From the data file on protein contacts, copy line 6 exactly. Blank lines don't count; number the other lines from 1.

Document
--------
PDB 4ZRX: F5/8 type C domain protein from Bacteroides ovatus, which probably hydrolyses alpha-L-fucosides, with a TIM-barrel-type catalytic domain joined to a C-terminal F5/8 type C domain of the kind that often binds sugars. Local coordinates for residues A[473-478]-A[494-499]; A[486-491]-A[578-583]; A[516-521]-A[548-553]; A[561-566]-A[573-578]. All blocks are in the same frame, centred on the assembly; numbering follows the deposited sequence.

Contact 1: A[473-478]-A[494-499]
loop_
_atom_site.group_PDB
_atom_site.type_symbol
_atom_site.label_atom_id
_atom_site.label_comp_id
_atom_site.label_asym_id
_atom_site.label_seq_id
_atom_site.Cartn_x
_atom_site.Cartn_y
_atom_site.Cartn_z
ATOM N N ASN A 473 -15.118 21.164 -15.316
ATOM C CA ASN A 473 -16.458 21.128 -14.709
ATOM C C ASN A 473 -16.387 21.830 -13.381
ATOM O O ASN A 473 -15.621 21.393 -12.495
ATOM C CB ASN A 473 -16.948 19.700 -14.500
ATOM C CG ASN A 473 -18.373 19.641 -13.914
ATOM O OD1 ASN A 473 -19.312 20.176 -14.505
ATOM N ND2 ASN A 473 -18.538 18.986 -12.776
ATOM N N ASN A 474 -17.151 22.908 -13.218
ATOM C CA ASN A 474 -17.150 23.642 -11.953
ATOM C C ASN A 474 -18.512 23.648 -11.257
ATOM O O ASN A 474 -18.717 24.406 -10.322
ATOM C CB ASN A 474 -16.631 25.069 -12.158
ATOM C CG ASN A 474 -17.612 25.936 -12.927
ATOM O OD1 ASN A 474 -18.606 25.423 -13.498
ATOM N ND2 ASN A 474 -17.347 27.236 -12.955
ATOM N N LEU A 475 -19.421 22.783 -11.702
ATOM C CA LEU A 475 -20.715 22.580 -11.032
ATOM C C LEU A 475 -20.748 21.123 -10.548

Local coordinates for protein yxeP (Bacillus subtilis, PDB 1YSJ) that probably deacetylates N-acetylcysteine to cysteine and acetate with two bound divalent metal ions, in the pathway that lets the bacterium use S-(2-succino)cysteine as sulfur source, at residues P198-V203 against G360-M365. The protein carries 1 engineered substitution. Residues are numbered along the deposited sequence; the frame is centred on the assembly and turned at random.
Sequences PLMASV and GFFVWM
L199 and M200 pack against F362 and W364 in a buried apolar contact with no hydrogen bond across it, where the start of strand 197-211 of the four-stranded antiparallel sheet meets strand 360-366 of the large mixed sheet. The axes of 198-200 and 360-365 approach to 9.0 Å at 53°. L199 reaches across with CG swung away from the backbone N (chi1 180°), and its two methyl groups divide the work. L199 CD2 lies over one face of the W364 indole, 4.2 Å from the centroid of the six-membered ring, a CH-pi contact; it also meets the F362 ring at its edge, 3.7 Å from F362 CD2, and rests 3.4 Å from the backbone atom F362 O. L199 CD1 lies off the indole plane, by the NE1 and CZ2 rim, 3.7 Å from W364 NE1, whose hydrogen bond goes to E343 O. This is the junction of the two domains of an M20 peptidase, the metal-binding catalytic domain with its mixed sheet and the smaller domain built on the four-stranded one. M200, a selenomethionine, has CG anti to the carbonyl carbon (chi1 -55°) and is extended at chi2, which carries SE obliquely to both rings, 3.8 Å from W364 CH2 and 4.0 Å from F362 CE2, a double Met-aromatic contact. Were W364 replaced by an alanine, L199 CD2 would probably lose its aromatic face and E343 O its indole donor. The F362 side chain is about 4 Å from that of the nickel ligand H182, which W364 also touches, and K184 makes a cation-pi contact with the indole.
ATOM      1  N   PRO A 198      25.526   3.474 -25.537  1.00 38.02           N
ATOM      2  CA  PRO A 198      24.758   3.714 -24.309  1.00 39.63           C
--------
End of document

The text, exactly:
_atom_site.label_atom_id